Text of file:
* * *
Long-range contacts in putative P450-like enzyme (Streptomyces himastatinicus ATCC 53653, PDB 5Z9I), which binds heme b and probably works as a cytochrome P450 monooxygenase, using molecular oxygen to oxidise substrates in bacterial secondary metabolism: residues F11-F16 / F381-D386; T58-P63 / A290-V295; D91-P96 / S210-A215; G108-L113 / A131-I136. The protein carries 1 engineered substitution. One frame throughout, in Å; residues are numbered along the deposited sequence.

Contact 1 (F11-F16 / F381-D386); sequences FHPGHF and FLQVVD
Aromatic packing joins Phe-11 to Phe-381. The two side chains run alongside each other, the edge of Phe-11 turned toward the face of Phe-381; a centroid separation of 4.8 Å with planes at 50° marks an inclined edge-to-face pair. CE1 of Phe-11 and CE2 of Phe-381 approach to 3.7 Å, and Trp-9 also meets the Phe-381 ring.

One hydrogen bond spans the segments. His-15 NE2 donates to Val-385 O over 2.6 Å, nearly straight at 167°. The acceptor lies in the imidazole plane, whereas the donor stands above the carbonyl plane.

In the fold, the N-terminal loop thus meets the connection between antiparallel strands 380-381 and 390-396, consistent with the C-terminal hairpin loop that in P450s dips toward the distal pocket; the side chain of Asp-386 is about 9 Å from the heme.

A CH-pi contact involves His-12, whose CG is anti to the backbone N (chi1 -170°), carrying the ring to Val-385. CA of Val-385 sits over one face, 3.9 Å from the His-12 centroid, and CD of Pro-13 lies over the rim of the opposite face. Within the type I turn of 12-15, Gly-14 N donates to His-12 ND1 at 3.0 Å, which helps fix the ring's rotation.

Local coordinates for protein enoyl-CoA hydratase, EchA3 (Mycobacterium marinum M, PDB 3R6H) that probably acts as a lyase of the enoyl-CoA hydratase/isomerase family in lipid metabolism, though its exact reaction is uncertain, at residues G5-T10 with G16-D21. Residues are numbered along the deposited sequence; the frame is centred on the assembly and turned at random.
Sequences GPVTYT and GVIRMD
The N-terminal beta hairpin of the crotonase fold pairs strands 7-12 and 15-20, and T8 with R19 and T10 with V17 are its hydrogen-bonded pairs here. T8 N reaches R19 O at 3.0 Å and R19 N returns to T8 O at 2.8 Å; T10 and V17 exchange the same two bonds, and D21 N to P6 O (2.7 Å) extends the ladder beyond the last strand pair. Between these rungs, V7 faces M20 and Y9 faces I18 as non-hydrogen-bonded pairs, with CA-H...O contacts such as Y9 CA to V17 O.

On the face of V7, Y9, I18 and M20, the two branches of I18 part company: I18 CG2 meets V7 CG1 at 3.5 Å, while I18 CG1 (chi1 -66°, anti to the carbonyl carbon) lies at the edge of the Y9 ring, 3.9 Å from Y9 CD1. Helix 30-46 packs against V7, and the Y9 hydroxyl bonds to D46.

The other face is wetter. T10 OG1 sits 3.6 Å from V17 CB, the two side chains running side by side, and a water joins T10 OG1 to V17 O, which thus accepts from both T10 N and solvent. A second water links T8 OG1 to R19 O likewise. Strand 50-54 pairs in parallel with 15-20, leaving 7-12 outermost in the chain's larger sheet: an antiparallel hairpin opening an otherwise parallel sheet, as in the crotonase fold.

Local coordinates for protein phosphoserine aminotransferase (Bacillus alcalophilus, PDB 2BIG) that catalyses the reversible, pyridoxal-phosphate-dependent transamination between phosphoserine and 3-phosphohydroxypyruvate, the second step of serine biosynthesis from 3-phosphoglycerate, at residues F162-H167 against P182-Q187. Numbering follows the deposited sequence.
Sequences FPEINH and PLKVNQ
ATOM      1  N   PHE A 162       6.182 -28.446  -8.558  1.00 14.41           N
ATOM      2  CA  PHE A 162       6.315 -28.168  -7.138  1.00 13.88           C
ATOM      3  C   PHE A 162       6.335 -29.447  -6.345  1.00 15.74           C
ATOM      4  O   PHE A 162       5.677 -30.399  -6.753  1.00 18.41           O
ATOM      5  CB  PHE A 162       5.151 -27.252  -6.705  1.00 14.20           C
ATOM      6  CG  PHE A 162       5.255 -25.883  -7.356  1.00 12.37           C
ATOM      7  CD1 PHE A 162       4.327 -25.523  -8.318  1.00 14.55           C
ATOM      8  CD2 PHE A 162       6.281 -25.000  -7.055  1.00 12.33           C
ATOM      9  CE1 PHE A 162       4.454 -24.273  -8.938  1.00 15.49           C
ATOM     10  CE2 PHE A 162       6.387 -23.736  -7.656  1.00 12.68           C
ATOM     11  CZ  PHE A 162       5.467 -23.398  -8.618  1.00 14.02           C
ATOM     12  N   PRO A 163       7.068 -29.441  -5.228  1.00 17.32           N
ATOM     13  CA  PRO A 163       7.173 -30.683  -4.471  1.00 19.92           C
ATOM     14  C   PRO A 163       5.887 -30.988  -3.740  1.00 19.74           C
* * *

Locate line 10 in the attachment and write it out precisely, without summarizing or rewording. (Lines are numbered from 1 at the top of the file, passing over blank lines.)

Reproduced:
On the face of V7, Y9, I18 and M20, the two branches of I18 part company: I18 CG2 meets V7 CG1 at 3.5 Å, while I18 CG1 (chi1 -66°, anti to the carbonyl carbon) lies at the edge of the Y9 ring, 3.9 Å from Y9 CD1. Helix 30-46 packs against V7, and the Y9 hydroxyl bonds to D46.